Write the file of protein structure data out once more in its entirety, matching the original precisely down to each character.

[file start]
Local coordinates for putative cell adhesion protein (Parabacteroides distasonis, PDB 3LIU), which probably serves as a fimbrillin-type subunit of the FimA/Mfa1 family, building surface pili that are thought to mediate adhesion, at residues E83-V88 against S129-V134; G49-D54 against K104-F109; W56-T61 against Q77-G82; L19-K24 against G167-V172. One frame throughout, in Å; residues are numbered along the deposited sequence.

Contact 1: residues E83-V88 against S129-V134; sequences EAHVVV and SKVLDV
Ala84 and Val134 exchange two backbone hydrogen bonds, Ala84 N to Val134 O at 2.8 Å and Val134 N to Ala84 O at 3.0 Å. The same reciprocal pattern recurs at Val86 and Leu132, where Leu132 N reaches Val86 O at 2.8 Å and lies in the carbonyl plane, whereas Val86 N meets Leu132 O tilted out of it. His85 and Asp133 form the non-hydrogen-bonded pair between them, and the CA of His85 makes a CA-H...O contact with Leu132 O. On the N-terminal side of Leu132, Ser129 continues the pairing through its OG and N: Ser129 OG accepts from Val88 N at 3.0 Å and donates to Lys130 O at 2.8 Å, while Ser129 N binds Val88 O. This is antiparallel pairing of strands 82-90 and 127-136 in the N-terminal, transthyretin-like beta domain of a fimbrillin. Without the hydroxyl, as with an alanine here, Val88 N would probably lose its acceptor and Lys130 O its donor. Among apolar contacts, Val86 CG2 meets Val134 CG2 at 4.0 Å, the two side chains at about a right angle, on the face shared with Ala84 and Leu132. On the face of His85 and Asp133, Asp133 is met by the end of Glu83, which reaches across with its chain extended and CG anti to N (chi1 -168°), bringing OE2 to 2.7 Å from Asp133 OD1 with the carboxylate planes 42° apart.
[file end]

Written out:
Local coordinates for putative cell adhesion protein (Parabacteroides distasonis, PDB 3LIU), which probably serves as a fimbrillin-type subunit of the FimA/Mfa1 family, building surface pili that are thought to mediate adhesion, at residues E83-V88 against S129-V134; G49-D54 against K104-F109; W56-T61 against Q77-G82; L19-K24 against G167-V172. One frame throughout, in Å; residues are numbered along the deposited sequence.

Contact 1: residues E83-V88 against S129-V134; sequences EAHVVV and SKVLDV
Ala84 and Val134 exchange two backbone hydrogen bonds, Ala84 N to Val134 O at 2.8 Å and Val134 N to Ala84 O at 3.0 Å. The same reciprocal pattern recurs at Val86 and Leu132, where Leu132 N reaches Val86 O at 2.8 Å and lies in the carbonyl plane, whereas Val86 N meets Leu132 O tilted out of it. His85 and Asp133 form the non-hydrogen-bonded pair between them, and the CA of His85 makes a CA-H...O contact with Leu132 O. On the N-terminal side of Leu132, Ser129 continues the pairing through its OG and N: Ser129 OG accepts from Val88 N at 3.0 Å and donates to Lys130 O at 2.8 Å, while Ser129 N binds Val88 O. This is antiparallel pairing of strands 82-90 and 127-136 in the N-terminal, transthyretin-like beta domain of a fimbrillin. Without the hydroxyl, as with an alanine here, Val88 N would probably lose its acceptor and Lys130 O its donor. Among apolar contacts, Val86 CG2 meets Val134 CG2 at 4.0 Å, the two side chains at about a right angle, on the face shared with Ala84 and Leu132. On the face of His85 and Asp133, Asp133 is met by the end of Glu83, which reaches across with its chain extended and CG anti to N (chi1 -168°), bringing OE2 to 2.7 Å from Asp133 OD1 with the carboxylate planes 42° apart.